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A Super-Villain Ate My Homework Using COMICS IN THE CLASSROOM Nick Kremer Columbia Public Schools University of Missouri nkremer@columbia.k12.mo.us Comics - Overview THE LINGO: Sequential Art Narrative : a series of pictures (with or w/o text) that tell a cohesive story

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a super villain ate my homework
A Super-Villain Ate My Homework


the lingo
  • Sequential Art Narrative: a series of pictures (with or w/o text) that tell a cohesive story
  • Comic Strip: ~6 or less frames, on-going series
  • Comic Book: ~24 pages, on-going series
  • Graphic Novel: Full stand-alone book/album
the people
  • Writer – writes the script (story + dialogue)
  • Artist – draws/lays out the script
  • Letterer – adds text to the drawings
  • Inker – darkens the pencil drawings
  • Colorist – adds color to the drawings
  • Editor – the proofreader and business manager
the history
  • History: Cave Painting, Heiroglyphics, Stain-Glass Windows, Wood Carvings, Illustrations, Political Cartoons, etc.
  • 1896: Richard Outcalt: Voice Bubbles + the Funny Pages (The Yellow Kid, Krazy Kat, Pop-Eye)
  • 1929: Picture Adventures (Dick Tracy, Tarzan)
  • 1932-45: Golden Age of Superheroes (Superman, Batman, Shazam, Wonder Woman, Captain America)
  • 1945: Rise of the Rest: Horror, Romance, Western, Crime, “Adult Themes”
  • 1950s: Seduction of the Innocent + Comics Code
  • 1956-69: Silver Age of Superheroes (DC Revivals: Flash, Green Lantern, Aquaman, Marvel Origins: Fantastic Four, Iron Man, Hulk, Spider-Man, X-Men, Daredevil)
  • 1970s: Underground Comics + Weakening of the Code, Civil Rights
  • 1980s: The Graphic Novel (A Contract with God, Maus, Watchmen)
  • 1990s: The Gimmick Age, Image Comics (Spawn), Vertigo (Sandman)
  • 21st Century: Corporatization and the Comic Book Renaissance
but remember
  • Stereotypical comic books are only one genre within the large medium of Sequential Art Narratives
  • Texts rich in popular culture and varying formalist choices are misleadingly complex
but remember11
  • Images have to be “read” using critical literacy skills in the same manner that words do
  • Research shows that comics can help improve literacy with struggling readers
but remember13
  • Comics are products of their culture and reflect the social values found therein
  • While some comics misrepresent various demographics, others empower them
but remember15
  • Class sets, grant money, “sampling,” and scanning are cheap solutions
  • Comics can also be studied in single images or excerpts
but remember17
  • Contemporary curricula stress skills, not specific texts, in an era of abundant global multimedia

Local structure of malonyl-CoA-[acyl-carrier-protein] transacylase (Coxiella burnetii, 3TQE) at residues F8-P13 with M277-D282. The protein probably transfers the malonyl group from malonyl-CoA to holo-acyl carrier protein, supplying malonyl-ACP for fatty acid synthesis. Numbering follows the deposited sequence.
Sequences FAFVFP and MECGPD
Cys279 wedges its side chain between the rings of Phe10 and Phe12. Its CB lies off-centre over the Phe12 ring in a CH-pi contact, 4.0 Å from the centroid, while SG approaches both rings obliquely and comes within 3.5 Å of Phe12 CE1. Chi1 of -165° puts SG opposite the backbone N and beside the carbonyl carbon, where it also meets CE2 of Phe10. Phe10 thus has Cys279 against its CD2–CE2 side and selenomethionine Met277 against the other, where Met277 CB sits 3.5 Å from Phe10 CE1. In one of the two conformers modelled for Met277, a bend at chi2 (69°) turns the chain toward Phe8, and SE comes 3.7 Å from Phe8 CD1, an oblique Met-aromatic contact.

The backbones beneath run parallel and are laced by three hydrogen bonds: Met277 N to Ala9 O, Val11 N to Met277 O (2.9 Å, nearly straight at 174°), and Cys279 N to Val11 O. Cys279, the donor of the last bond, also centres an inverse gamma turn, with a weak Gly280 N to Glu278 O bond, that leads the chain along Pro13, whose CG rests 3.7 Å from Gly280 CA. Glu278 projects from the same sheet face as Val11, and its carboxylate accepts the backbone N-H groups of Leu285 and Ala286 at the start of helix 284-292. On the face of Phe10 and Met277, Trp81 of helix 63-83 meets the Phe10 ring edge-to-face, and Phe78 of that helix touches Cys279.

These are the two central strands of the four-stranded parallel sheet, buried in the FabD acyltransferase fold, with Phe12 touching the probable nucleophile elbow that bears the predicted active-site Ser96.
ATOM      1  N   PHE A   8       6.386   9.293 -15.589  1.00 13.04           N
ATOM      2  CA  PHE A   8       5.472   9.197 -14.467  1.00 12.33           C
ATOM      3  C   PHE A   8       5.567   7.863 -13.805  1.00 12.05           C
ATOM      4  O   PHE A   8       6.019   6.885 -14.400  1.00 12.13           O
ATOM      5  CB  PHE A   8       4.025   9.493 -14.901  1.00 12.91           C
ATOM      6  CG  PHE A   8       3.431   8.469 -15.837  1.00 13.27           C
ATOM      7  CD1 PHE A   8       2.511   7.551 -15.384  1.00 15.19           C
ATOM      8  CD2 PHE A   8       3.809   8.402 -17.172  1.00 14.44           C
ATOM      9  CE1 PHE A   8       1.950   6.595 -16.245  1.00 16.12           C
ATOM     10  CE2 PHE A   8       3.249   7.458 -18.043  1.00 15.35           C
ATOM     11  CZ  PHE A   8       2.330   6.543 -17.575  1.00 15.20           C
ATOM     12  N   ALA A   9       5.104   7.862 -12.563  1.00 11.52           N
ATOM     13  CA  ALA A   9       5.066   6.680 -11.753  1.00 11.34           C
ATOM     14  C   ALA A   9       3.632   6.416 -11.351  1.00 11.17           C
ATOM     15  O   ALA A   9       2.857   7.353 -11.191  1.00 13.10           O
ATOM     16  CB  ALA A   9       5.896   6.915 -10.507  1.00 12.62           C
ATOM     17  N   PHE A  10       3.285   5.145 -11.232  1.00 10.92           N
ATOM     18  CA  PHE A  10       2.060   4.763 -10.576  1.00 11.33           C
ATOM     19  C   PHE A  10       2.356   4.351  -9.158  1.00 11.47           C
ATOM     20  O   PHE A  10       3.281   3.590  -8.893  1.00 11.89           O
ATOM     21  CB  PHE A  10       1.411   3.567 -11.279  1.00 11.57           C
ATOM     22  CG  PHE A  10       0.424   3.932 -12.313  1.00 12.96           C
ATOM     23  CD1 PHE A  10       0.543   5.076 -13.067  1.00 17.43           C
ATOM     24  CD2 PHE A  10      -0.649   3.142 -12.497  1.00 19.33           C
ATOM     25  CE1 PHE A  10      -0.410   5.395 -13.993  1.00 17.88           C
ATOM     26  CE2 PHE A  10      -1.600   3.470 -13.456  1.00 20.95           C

• Comics are rich sources for literary and writing lessons
1 literary elements
#1) Literary Elements
  • Comics offer short, accessible stories with lots of concrete examples of abstract literary concepts [Ex: Symbols, Point of View, Character Types, Plot Structure,…]
2 denotation vs connotation
#2) Denotation vs. Connotation
  • Use comic images to practice visual literacy skills: what literally do you see, what does the image suggest, how/why does it make you feel?
3 deconstruction
#3) Deconstruction
  • Comics provide a visual context for discussion on how artists elicit intentional responses from readers using conventions
4 american mythology
#4) American Mythology
  • American comic books reflect our own cultural values + hero myths and should be studied alongside ancient mythology
5 dystopian literature
#5) Dystopian Literature
  • Graphic Novels are a popular medium for contemporary dystopian literature.
6 classic adaptations
#6) Classic Adaptations
  • Comics provide visual references for classic texts (Ex: Shakespeare), aiding in student comprehension and engagement
1 descriptive writing
#1) Descriptive Writing
  • Students can practice attempting to capture all the details of a picture in words, or having pictures drawn from their writing
2 storyboarding a paper
#2) Storyboarding a Paper
  • Students can create storyboards to help organize their writing and visually chart the flow of their papers
3 dialogue
#3) Dialogue
  • Students can use comic scripting as practice for incorporating dialogue into their prose writing.
4 hero narratives
#4) Hero Narratives
  • Comic Books provide models for students to design their own hero myths: origins, powers, battles, personal lives, etc.
5 sequential art narratives
#5) Sequential Art Narratives
  • Incorporate interdisciplinary learning into your Language Arts classroom by having students create their own comics or adapt existing literature.
instructional texts
Instructional Texts
  • Understanding Comics – Scott McCloud
  • Comics and Sequential Art – Will Eisner
  • Graphic Novels: Everything You Need to Know – Paul Gravett
  • Drawing Words and Writing Pictures – Jessica Abel/Matt Madden
  • The Comic Book in America: An Illustrated History – Mike Benton
  • Building Literacy Connections with Graphic Novels – Dr. James “Bucky” Carter
the comic book project

The Comic Book Project


the graphic classroom

The Graphic Classroom

<http://graphicclassroom.blogspot.com >

national association for comic book educators

National Association for Comic Book Educators


en sane world